However, despite this, The Bible still blessedly includes many images expressing the masculinity, femininity and total transcendence of God. Ideally, we need a pronoun that encompasses all this, but English doesn’t have such a word. When expressing God’s inspiration in poems, inclusive language is difficult to use. He/She, His/Hers type pronouns make rhythm impossible. Some writers use the word “Their” to refer to God, but that is awkward, too, though it does have an OT precedent. On the other hand, just repeating the word “God” every single time we need to refer to God is unhelpful. Any advice on how to manage all this when I’m writing would be gratefully accepted.

    My aim is to respectfully represent every aspect I can of God’s amazing, mysterious, transcendent and all-inclusive Being within, through and over us all. My understanding, and my level of faith development make it essential for me not to exclude 50% of all humanity just through my use of language.

    I can see that all this is an uncomfortable challenge which not everyone will be able to explore, tolerate, or accept. However, my understanding of God has grown, and I cannot continue to pray, or write, as if God is somehow limited to being solely “masculine”. That just wouldn’t make any sense to me.

    NB You might smile to know that I wrote my comment on your today’s blog before opening my emails, and seeing your very helpful comment there.

    ✝️ I continue to pray for you both, and for us all. With love from Ruth XXXX

    • Thank you so much for your message, Alan. Fortunately, we don’t have to agree, only to love one another with all our faults, and shortcomings, as we pray, learn, and grow towards unity with God, and with each other. I know this isn’t easy, but let’s try to respect each other’s stage of faith development and understanding, which is always going to be partial, limited and human, until after our death. Then, we will see God face to face, and understand more than we can possibly imagine at present. With love from Ruth XXXX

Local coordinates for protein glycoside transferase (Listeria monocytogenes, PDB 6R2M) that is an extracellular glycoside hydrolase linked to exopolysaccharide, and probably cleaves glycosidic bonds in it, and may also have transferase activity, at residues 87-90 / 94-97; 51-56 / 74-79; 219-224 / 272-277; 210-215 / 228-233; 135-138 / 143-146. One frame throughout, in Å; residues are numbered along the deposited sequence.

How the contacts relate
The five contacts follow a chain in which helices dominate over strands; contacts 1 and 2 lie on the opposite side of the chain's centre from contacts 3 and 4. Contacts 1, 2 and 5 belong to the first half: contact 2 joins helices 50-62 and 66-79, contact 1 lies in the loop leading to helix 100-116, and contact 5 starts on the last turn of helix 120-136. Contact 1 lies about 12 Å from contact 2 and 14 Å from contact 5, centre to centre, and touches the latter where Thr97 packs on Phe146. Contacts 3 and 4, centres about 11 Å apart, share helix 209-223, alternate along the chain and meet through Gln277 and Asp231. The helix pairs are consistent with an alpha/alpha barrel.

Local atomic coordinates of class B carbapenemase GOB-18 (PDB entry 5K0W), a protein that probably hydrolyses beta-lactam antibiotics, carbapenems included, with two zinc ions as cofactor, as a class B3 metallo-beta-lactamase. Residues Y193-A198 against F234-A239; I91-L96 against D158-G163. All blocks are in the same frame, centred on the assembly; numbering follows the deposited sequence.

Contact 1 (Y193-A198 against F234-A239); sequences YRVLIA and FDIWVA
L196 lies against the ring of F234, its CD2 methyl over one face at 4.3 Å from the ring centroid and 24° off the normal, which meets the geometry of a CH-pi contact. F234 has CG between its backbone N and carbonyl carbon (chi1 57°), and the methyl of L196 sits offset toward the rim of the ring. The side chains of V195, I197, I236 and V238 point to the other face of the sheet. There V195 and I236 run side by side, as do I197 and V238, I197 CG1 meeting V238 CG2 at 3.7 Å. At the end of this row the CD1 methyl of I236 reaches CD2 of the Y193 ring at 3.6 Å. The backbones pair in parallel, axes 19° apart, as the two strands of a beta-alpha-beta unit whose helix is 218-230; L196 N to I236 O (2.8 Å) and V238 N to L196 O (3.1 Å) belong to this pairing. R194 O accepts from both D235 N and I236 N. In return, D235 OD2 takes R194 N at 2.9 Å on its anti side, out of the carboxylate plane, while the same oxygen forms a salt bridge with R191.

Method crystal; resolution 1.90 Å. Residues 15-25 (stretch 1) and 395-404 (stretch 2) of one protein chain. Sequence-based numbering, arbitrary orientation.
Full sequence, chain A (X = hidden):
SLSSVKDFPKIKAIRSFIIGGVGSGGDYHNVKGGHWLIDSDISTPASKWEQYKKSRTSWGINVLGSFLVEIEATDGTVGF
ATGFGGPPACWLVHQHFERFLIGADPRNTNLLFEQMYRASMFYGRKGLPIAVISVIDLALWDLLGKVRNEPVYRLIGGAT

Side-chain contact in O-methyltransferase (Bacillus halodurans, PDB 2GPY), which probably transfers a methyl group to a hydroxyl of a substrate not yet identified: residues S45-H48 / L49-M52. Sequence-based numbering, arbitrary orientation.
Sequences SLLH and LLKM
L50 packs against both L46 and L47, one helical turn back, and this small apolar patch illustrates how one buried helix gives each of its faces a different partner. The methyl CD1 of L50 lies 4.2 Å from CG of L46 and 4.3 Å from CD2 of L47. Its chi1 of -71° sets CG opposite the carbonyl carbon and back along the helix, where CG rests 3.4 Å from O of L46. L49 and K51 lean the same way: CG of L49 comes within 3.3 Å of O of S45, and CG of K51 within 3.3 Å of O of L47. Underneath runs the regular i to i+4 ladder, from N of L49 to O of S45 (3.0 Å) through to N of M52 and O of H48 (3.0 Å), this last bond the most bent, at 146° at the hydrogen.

• Er, God is male by His own choosing…..there is no mother God and there can never be! That is diametrically opposed to God’s own statement of Himself.

    In an age of gender equality, and letting people choose their own gender, why can we not a least let God determine His own gender too?!?

    Yours

    Andy B

    • Hi, Andy, thank you for your kind comment. All words are metaphors – attempts to convey the indescribable, really. The images I used today were a clumsy, but well-meant attempt to convey just a little of the totality of God’s transcendent Being. God is Spirit, far beyond all ideas of gender, which is what I was trying to express, but I clearly failed. I’m only human XXXXX

  • Bless you from the bottom of my heart, Krista. You are the only person to say that. Thank you so much. Just waiting at the hospital for a stack of blood tests. After that: I’ll be facing the lift! Hope you will have a blessed day. With love from Ruth xxxx

  • Hi, Alan, how are you? My prayers for you both continue every day, though I think you’ve stopped “speaking” to me, as you’re not responding to my comments, which puzzles me greatly. After long reflection on our recent correspondence, I’m writing an article about the difference between St. Paul’s attitude to women, and that of Jesus. When I was praying this morning, I felt it might be helpful for us both if I share it with you before I post it as a blog. The choice is yours, though – would you like to read and discuss it first? With love and blessings, as always, from Ruth XXXX

Leave a Reply